Posted Thu, October 29th, 2020 12:50 pm by Clare Kindall
Clare Kindall is the solicitor general for the state of Connecticut, which joined a multi-state amicus brief filed in support of Philadelphia. While in accord with the states’ filed brief, the views expressed here are entirely her own.
On Nov. 4, the Supreme Court will hear oral argument in Fulton v. City of Philadelphia, a challenge to Philadelphia’s requirement that any private vendor providing foster care services must agree not to discriminate on the basis of protected status. Philadelphia has never waived its nondiscrimination requirement for its vendors. Catholic Social Services wishes to be hired by the city but wants to discriminate, based on its religious beliefs, against LGBTQ+ families in the screening for placement of foster children. Both the federal district court and the U.S. Court of Appeals for the 3rd Circuit held that Philadelphia’s nondiscrimination requirement for its contracts with private vendors does not violate the First Amendment.
The Supreme Court granted the petition for certiorari on three questions, one of which is whether a government program for foster care violates the First Amendment rights of religious organizations by conditioning participation on “taking actions and making statements that directly contradict the agency’s religious beliefs.” Yet, the facts of the case make it a particularly poor vehicle for a religious liberty argument. The state is not regulating; it is participating in the market for a particular service. The First Amendment does not require governments to use private contractors who refuse to provide the contracted services on a nondiscriminatory basis. And when governments contract with private vendors for governmental services, the same contract conditions need to apply to all vendors. To do otherwise would throw government contracting into chaos.
Although CSS frames the issues in terms of religious freedom and the First Amendment, there simply is no constitutional right to be awarded a government contract and be paid from the public fisc. There is no constitutional right to serve as a foster-parent facilitator. There is nothing in the Constitution that requires governments to pay a private vendor so the private vendor can discriminate against anyone based upon any protected status, whether it is race, religion, national origin, gender, gender identity or sexual orientation.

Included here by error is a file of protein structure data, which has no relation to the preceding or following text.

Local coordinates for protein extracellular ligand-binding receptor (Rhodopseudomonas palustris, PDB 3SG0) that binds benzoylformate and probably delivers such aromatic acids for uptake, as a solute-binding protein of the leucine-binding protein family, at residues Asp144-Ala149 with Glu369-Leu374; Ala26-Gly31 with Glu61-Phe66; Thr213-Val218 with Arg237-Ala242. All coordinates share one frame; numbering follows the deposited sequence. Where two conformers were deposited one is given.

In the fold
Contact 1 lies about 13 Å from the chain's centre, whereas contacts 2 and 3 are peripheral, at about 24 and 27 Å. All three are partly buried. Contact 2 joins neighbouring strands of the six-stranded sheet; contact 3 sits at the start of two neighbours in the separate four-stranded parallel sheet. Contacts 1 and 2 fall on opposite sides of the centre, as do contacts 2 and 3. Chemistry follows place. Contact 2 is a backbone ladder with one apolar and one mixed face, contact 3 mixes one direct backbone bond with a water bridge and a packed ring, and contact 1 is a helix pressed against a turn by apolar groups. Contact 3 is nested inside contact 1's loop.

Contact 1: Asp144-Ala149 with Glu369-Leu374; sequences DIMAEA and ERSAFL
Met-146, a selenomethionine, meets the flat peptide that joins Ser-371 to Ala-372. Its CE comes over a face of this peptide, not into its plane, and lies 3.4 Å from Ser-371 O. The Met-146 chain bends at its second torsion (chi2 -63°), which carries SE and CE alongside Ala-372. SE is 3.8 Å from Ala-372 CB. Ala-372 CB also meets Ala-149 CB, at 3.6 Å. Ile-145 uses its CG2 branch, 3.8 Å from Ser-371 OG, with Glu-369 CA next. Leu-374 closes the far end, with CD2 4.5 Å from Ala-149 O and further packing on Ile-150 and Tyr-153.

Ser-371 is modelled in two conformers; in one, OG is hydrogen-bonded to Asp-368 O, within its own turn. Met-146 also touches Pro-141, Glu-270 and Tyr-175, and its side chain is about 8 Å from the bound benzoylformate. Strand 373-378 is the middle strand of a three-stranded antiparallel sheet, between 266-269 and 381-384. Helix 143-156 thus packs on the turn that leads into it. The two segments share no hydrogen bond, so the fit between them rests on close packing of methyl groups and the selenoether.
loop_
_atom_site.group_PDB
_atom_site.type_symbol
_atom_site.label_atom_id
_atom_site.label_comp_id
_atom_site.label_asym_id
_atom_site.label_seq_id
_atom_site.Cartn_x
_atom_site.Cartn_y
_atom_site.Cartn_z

Foster care is a governmental function, not a liturgical function. As the court stated in Schall v. Martin in 1984, the state has a grave responsibility to play its part as parens patriae and provide for the well-being of a child when “parental control falters.” These children are the most vulnerable of the vulnerable. They reflect every race, gender and gender identity, religious background and sexual orientation. Discrimination against foster families that reflect that diversity is discrimination against these children. LGBTQ+ families have fostered children for decades and in many states are a significant portion of those who volunteer to be become foster or adoptive parents. Inclusion of LGBTQ+ families in the foster care system maximizes the number of safe and loving homes available for foster children.
But the issue here is not whether LGBTQ+ families should be foster parents. Nor has the court been asked whether it would be unconstitutional for a state to contract with a religious entity. Instead, the narrow question is whether it is unconstitutional for a government agency to decline to enter into such a contract. Government contractors cannot rewrite the terms of their contracts to suit their beliefs, however sincerely held. For example, garbage collectors hired by local governments could not decide to collect trash from married households and not unmarried households based on their religious beliefs or otherwise pick and choose who they serve while providing governmental services paid from the public fisc. To permit such a system would undermine the core foundation of government contracts as well as the separation of church and state.